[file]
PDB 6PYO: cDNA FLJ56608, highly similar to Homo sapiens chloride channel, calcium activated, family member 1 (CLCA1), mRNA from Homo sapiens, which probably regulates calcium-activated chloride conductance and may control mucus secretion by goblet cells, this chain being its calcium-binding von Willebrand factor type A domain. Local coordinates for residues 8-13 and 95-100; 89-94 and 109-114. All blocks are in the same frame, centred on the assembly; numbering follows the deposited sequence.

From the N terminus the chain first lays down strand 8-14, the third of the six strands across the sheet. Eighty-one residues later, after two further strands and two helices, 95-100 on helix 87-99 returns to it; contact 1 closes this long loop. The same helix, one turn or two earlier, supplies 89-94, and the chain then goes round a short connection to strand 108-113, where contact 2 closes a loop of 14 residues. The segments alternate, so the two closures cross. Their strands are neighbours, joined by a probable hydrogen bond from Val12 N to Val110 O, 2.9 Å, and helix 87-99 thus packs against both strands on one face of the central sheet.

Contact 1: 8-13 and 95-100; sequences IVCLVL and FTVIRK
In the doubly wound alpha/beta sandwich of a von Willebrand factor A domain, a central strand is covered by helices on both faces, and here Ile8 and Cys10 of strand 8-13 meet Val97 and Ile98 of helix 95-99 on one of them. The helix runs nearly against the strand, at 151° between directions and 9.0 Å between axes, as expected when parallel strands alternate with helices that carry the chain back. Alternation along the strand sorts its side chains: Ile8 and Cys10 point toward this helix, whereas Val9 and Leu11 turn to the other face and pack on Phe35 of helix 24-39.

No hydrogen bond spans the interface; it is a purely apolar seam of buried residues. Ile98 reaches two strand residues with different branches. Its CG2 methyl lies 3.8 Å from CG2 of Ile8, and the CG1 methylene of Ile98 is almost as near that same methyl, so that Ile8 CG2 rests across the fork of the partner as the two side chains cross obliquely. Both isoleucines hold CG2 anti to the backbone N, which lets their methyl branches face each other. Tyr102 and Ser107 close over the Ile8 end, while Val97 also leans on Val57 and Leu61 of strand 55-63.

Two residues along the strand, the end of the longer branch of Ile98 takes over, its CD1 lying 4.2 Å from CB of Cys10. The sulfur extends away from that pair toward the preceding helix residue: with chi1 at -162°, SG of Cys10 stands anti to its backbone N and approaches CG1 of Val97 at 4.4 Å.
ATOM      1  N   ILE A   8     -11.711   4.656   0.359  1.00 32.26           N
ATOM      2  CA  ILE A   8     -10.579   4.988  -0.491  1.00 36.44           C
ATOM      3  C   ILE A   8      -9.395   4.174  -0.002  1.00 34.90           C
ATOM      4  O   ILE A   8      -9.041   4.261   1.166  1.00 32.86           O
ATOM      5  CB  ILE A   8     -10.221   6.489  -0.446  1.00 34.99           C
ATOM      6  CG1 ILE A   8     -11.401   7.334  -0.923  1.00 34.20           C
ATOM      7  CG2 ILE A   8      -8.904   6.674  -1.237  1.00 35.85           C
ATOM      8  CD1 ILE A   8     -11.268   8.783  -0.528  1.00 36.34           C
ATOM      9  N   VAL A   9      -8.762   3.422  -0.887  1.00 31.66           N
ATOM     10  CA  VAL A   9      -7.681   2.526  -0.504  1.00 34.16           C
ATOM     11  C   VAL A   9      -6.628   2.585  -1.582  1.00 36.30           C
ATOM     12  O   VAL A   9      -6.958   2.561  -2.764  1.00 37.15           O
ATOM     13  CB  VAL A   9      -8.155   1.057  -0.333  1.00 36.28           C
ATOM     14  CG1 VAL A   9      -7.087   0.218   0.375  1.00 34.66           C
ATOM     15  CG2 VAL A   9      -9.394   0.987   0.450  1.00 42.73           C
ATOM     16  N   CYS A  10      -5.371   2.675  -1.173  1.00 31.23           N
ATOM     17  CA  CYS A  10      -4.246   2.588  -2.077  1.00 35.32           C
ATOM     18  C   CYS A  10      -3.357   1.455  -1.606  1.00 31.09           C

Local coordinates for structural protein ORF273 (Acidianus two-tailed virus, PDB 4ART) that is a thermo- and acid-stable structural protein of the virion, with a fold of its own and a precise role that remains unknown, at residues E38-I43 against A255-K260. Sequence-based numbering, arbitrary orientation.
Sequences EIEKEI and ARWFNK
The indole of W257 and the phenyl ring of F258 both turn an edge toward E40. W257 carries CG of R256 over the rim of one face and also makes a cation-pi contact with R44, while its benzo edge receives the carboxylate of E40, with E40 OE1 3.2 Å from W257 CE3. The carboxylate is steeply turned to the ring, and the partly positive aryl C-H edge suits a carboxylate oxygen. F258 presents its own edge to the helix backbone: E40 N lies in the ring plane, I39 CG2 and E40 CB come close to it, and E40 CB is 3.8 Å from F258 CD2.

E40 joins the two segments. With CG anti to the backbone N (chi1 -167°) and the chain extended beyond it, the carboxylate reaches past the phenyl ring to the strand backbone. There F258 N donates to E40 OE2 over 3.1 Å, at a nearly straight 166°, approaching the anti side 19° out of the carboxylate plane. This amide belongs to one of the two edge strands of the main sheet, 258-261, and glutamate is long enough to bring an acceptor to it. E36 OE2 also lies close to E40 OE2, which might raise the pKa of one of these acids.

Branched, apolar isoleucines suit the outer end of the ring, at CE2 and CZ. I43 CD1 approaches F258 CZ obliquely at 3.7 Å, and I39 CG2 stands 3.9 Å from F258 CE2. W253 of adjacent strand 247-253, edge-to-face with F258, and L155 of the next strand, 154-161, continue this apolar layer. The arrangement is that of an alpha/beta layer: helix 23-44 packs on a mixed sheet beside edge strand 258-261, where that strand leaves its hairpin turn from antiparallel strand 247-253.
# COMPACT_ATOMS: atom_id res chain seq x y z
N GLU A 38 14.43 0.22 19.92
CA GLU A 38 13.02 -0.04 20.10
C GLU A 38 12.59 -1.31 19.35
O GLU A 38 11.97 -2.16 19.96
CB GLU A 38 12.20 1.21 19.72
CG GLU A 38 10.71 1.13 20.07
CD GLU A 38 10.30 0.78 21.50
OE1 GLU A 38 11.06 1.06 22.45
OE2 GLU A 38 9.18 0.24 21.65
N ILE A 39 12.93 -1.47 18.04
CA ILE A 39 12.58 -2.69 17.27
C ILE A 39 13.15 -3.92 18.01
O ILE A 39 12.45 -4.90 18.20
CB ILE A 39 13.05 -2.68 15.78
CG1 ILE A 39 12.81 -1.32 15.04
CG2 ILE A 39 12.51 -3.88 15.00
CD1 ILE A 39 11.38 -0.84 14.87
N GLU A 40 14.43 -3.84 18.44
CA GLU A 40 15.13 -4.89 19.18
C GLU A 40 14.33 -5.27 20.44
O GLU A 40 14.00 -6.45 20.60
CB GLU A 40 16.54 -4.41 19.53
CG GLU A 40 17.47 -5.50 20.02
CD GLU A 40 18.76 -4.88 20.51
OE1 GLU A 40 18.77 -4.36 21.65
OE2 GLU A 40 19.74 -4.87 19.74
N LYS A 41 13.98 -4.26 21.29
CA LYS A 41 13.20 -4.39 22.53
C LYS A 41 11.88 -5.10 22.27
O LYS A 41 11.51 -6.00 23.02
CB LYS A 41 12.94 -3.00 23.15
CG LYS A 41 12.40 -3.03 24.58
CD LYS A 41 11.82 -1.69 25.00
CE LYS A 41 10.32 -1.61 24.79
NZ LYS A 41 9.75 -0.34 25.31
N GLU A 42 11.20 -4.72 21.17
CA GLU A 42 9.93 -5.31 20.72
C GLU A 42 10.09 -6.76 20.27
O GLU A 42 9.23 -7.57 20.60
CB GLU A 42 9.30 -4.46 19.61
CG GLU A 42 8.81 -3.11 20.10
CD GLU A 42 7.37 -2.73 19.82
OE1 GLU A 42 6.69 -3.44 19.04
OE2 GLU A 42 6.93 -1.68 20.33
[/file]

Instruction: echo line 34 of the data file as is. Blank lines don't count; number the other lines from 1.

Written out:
O GLU A 38 11.97 -2.16 19.96